Macy's (M) Disappoints, But Isn't The Whole Retailing Sector (XRT)

Posted by jbrumley on November 12, 2015 9:52 AM

Macy's (M) Disappointing Outlook Isn't an Industry-wide Omen

Macy's (M) may have managed to top its third quarter earnings estimates, but between its revenue shortfall and a dialed-back earnings outlook, spooked investors sent the stock down a hefty 12% on Wednesday.

All told, the department store chain posted a profit of 56 cents per share on $5.87 billion worth of sales. Analysts were collectively expecting a profit of only 53 cents per share, but the Q3 top line missed estimates of $6.09 billion. It didn't help that both the top and bottom line were remarkably less than year-ago comparisons to earnings of 61 cents per share and revenue of $6.2 billion. Same-store sales fell 3.9%.

While still profitable, another round of deteriorating results is forcing the retailer to consider the sale of some of its real estate, leading to the possible closing of stores even beyond the previously-announced closure of 35 to 40 locations.

The real damage to the stock's price, however, was more likely the result of a disappointing outlook for all of 2015. Now the company is expecting earnings to roll in between $4.20 and $4.30 per share, versus prior expectations for a profit of between $4.70 and $4.80.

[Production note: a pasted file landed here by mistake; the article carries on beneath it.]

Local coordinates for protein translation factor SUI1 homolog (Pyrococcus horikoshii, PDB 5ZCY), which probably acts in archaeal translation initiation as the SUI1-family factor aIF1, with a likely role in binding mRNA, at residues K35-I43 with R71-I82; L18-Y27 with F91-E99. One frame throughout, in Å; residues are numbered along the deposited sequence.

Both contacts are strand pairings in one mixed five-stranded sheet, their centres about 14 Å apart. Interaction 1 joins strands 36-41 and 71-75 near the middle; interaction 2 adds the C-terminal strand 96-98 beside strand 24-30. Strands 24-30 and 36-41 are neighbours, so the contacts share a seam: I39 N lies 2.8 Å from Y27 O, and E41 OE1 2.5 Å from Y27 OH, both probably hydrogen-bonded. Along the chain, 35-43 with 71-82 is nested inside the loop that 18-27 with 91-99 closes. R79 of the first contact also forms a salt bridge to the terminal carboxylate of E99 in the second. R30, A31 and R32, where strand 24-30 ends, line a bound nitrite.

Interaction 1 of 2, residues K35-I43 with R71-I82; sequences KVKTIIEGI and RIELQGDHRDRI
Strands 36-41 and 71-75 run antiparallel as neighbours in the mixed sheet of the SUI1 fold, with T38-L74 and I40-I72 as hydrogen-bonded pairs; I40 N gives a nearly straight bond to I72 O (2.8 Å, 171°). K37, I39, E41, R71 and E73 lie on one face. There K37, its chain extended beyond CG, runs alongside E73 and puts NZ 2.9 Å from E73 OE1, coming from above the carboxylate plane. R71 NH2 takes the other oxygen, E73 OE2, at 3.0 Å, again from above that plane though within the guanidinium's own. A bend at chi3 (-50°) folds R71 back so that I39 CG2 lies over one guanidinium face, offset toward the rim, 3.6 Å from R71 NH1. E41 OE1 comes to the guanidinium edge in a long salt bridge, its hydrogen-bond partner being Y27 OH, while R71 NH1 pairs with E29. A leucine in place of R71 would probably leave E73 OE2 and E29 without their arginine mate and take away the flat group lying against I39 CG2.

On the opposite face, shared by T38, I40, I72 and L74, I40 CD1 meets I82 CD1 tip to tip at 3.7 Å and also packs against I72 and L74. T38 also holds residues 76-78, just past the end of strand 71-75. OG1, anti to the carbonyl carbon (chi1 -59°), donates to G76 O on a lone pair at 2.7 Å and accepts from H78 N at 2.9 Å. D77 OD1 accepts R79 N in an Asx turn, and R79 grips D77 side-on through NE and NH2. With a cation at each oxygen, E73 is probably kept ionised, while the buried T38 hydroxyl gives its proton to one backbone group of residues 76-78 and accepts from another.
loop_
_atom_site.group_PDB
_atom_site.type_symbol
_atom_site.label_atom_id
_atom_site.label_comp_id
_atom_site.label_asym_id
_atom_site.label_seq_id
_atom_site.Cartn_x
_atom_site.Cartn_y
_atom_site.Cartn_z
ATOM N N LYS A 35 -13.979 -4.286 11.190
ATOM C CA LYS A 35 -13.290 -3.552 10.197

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Be that as it may, a poor showing from Macy's last quarter isn't inherently an indictment of the entire retailing industry (XRT).

 Although its official third quarter numbers won't be posted until Friday morning, beleaguered department-store chain JC Penney (JCP) told investors this morning that its same-store sales figure for calendar Q3 was up 6.4%. Analysts expect JC Penney to post a loss of 56 cents per share on sales of $2.88 billion for Q3, both of which are better than the year-ago loss of 77 cents per share and revenue of $2.76 billion.

In between JC Penney and Macy's, Kohl’s (KSS) is expected to report earnings of 72 cents per share on Thursday, with revenues of $4.41 billion anticipated. Kohl's earned 70 cents per share in the third quarter of 2014, on sales of $4.37 billion. It should be noted that although Kohl's only tops profit estimates about half the time, it's very reliable in terms of y-o-y earnings growth.

The mixed results and outlook only further muddy the holiday spending outlook for 2015. The National Retail Federation officially predicts year-over-year sales growth of 3.5% in (jointly) November and December, which is better than the 10-year average increase of 2.5%, yet has still been deemed lackluster by some industry experts. But, Macy's weakness seems to be more of an exception to the norm than the norm.